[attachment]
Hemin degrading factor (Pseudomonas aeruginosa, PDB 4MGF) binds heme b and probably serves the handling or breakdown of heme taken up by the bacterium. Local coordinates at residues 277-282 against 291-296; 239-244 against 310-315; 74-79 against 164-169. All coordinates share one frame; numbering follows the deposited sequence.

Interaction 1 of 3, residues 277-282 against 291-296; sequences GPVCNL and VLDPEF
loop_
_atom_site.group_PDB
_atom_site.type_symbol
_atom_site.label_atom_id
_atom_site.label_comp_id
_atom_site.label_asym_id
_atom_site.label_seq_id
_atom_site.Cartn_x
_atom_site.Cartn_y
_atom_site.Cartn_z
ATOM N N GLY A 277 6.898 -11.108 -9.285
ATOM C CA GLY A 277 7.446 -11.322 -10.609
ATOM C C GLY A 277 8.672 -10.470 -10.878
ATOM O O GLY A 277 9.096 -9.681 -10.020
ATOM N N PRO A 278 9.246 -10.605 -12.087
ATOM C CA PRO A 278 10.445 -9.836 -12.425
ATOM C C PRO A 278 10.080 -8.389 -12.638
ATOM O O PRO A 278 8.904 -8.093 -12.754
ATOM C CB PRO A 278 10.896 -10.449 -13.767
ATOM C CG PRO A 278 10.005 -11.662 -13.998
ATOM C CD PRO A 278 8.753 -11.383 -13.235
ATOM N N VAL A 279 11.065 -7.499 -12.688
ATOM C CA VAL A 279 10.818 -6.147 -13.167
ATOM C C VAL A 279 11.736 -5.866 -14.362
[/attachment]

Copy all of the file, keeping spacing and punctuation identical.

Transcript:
Hemin degrading factor (Pseudomonas aeruginosa, PDB 4MGF) binds heme b and probably serves the handling or breakdown of heme taken up by the bacterium. Local coordinates at residues 277-282 against 291-296; 239-244 against 310-315; 74-79 against 164-169. All coordinates share one frame; numbering follows the deposited sequence.

Interaction 1 of 3, residues 277-282 against 291-296; sequences GPVCNL and VLDPEF
loop_
_atom_site.group_PDB
_atom_site.type_symbol
_atom_site.label_atom_id
_atom_site.label_comp_id
_atom_site.label_asym_id
_atom_site.label_seq_id
_atom_site.Cartn_x
_atom_site.Cartn_y
_atom_site.Cartn_z
ATOM N N GLY A 277 6.898 -11.108 -9.285
ATOM C CA GLY A 277 7.446 -11.322 -10.609
ATOM C C GLY A 277 8.672 -10.470 -10.878
ATOM O O GLY A 277 9.096 -9.681 -10.020
ATOM N N PRO A 278 9.246 -10.605 -12.087
ATOM C CA PRO A 278 10.445 -9.836 -12.425
ATOM C C PRO A 278 10.080 -8.389 -12.638
ATOM O O PRO A 278 8.904 -8.093 -12.754
ATOM C CB PRO A 278 10.896 -10.449 -13.767
ATOM C CG PRO A 278 10.005 -11.662 -13.998
ATOM C CD PRO A 278 8.753 -11.383 -13.235
ATOM N N VAL A 279 11.065 -7.499 -12.688
ATOM C CA VAL A 279 10.818 -6.147 -13.167
ATOM C C VAL A 279 11.736 -5.866 -14.362